Tag: languages

Foreigners, accents and broken English


Foreigners, accents and broken English

(image: Floating market of Cần Thơ, Mekong Delta, Vietnam, from Doron. Used under a Creative Commons Attribution-Share Alike 3.0 Unported License)

So technically I have other things to do besides writing a blog post (*cough* novel *cough* Christmas presents *cough*), but hey, what do you know.

Let’s talk “broken English” for a moment.[1]

It won’t surprise you that I have issues with doing accents or broken English for POC characters. That’s because the “broken English by POCs” stereotype is common and pretty harmful.

It’s almost systematically deployed with foreigners speaking English, to various degrees (generally people from Europe etc. get heavily accented English, and POCs from outside Europe get broken English with an accent to boot). It’s harmful because this becomes, whether the author intended it or not, the defining trait of ESL speakers and non-white speakers of “non-US/UK” English (roughly speaking, it gets worse the further away from the “First World” you get): I know it’s unfair, but by and large, the only thing that people remember from a given character is whether they speak “funny” or not, before they remember other quirks and traits, because not speaking properly erases everything else in the reader’s memory (and part of this, I feel, comes from the overly negative judgment passed on people who fail to speak English “properly”, which is a cultural thing and one that I personally find more than a little odd).

It perpetuates the notion that no one (or only the favoured few, which then takes on the mantle of the “civilised people” and all its attendant baggage) can speak English properly in XX Asian/African/other majority non-white country. It’s a Hollywood staple; it’s a feature in US/UK work that is, as far as I’m concerned, overly present (again, because of the overly negative value placed on not speaking English properly).

I’m not saying everyone in Asia/Africa/etc. speaks perfect, accentless English. There’s certainly some amount of not really great or accented English going around–but because of the underlying stereotypes, having this in fiction contributes to a narrative that I’m not very happy with.

[1] I make a difference between dialects and broken English: it’s a degree difference. Broken English is meant to be “not right”: it’s not gramatically correct, and it’s used almost solely to demonstrate that the speaker is not fluent in English. It’s not the same as, say, Singlish, which is English spoken natively by people who have a different idea of it. Though some times people will think that Singlish is gramatically incorrect and not “real” English. Let’s just say that’s very wrong, and very very hurtful to actual speakers.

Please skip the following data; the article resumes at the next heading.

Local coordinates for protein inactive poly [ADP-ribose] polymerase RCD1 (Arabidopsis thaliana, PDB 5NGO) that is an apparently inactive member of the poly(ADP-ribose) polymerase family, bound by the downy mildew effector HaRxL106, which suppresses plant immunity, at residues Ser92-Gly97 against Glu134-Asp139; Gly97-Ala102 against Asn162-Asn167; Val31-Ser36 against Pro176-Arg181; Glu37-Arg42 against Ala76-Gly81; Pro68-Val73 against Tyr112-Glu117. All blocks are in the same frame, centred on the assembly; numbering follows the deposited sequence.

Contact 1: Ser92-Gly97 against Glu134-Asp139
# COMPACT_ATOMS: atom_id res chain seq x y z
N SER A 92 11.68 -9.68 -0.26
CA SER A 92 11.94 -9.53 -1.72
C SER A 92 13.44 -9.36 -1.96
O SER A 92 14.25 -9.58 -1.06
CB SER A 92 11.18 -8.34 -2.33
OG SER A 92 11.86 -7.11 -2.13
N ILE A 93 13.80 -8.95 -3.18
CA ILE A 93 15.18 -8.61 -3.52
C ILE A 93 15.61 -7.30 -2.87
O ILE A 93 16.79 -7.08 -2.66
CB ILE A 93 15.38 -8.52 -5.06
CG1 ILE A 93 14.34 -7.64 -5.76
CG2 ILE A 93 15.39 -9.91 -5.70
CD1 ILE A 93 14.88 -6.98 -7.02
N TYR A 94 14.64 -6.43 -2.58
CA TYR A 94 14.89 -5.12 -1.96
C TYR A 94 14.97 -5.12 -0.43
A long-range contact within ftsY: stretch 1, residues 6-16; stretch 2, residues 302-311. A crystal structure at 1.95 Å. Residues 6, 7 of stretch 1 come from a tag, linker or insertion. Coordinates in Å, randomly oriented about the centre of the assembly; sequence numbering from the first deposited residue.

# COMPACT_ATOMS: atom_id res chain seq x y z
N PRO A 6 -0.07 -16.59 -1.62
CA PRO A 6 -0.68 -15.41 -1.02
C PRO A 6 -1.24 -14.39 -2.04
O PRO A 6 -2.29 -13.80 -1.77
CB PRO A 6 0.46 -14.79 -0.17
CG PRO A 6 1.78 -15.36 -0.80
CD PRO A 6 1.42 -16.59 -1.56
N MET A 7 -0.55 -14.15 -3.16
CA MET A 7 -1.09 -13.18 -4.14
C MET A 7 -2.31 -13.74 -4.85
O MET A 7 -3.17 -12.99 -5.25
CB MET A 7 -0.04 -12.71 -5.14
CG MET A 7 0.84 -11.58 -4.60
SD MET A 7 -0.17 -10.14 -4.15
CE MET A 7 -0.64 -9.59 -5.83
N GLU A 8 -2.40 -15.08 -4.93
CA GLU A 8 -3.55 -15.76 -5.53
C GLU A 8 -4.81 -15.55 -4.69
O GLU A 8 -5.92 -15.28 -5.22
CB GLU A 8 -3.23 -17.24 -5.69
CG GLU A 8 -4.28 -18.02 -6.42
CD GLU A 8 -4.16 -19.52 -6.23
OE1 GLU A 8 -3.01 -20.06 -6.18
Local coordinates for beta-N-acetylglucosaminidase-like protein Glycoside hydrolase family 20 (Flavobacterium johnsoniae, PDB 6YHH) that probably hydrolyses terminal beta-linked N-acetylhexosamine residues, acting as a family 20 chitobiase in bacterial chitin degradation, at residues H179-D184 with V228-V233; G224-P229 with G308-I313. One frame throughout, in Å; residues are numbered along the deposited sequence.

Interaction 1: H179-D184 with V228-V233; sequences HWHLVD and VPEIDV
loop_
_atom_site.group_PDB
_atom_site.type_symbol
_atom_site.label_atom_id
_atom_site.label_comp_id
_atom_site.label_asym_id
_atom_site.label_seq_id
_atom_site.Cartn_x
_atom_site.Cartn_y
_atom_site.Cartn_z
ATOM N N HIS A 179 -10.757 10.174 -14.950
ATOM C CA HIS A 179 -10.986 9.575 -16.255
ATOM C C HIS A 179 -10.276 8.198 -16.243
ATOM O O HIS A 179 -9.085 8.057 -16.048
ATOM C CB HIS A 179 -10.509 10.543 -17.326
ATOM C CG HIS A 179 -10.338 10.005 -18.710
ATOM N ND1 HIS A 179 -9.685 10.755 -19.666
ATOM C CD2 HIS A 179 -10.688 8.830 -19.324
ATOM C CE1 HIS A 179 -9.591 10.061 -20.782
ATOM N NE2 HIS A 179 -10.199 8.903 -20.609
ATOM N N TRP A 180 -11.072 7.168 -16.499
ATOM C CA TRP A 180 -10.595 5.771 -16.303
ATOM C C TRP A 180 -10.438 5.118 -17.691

On loss of language, colonisation and migration


Two great articles, courtesy of automathic:
-Juliana Qian writes about being of Chinese descent in Australia. A lot of it is either uncomfortably familiar experience and/or strikes home quite accurately:

Our cultures are exotic, fashionable, fascinating and valuable when contained within or filtered through a white Western lens – then our cultures are glittering mines. But drawing from your own background is backward and predictable if you’re a person of colour. Sometimes white people try to sell me back my culture and I have to buy it. My China is as much the BBC version as it is the PRC one. There are things I want to eat but cannot cook.

-Rahel Aima on vernacular English:

Embedded within non-western English lies a parallel tension. The vernacular promises all the seductive freshness of exoticised difference, as well as the inherited anger of the Postcolonial Clever—the comfortably removed expat with a knowing gaze. There’s a certain expectation of kitsch, discernible authenticity and legitimacy, or at the very least, something to appropriate, please yaar? Or—something to awkwardly skirt out of respect to cultural relativism and because we are ostensibly beyond the myth of native English. Except then there’s also the orientalised yet unacknowledged elephant in the room: that the diasporic writer just might be the new bedfellow of cultural imperialism.